Notarial records in Poland

A potentially powerful alternative to vital records

by Howard Zakai

 Researching family through civil vital records in Poland often requires navigation through elusive variables: patronymics, name changes, language variation, reporting errors, clerk errors, family relocations.  It forces a researcher to be an investigator, developing theories and piecing together and reconciling evidence to confirm, support, or refute those theories.  If a researcher is searching for family in a town for which all vital records registers have survived, there is generally a reasonable expectation of culling evidence and analyzing the variables.  On the other hand, where vital records registers are missing or where individuals chose not to register life events, the exercise becomes significantly more challenging.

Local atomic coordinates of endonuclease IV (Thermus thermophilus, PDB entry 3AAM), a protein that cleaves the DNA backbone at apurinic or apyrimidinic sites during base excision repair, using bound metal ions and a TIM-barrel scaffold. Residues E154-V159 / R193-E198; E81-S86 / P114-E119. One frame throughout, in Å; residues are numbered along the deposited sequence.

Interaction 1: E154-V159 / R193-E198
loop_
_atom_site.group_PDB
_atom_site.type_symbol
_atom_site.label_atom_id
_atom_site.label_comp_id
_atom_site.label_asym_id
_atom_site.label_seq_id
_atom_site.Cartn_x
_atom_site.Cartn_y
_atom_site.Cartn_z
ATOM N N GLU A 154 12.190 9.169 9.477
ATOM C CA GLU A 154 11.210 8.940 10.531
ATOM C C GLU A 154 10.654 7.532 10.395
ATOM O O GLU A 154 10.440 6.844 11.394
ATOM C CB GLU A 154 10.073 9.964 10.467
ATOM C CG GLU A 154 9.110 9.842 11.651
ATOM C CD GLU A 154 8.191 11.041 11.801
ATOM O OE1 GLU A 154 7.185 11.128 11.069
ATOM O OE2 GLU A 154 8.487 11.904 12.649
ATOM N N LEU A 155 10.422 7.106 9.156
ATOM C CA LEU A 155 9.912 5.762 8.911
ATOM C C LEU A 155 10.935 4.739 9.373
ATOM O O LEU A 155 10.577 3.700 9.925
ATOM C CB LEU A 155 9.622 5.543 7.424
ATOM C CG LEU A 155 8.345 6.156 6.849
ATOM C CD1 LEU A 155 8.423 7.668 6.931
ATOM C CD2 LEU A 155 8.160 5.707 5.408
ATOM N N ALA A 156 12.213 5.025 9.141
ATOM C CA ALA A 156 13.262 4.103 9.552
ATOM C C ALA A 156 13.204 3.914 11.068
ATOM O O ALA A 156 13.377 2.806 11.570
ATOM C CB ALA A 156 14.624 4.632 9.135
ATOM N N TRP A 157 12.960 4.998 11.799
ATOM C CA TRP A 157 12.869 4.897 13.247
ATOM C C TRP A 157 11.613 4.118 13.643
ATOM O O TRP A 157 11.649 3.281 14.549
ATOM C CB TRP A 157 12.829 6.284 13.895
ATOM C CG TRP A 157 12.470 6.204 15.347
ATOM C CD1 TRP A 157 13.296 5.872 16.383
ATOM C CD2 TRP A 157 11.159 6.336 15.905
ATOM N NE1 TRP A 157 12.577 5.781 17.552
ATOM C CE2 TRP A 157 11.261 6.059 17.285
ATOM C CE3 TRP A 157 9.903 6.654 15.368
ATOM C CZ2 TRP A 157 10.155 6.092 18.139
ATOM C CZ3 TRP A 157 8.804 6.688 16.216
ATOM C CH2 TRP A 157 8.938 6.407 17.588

In my grandmother’s town of Chmielnik, Poland, in the former Kielce Gubernia (Province) of Congress Poland, the civil vital records registers through the year 1875 had been destroyed by a fire in Stopnica, the district seat in which the duplikat registers were maintained. The records of at least three other towns in the district — Stopnica, Busko-Zdrój, and Pacanów — suffered the same fate.  The indexing and extraction of Chmielnik’s available vital records by JRI-Poland and its skilled volunteers profoundly assisted me in mapping most of my grandmother’s Gorlicki family in both the town and the surrounding region.  The majority of documented Gorlickis in Poland descend from a Chmielniker named Szlama Gorlicki, born in about 1770, and his half-dozen children, including Chaim Fajwel and my ancestor Menka.  The ancestry of Szlama himself is identified through yet an additional two generations — back to approximately 1720.  Despite this fascinating accomplishment, the fact that no pre-1876 Jewish vital records registers survived greatly impeded the ability to trace the lineages of other Gorlicki descendants and to identify any relationships.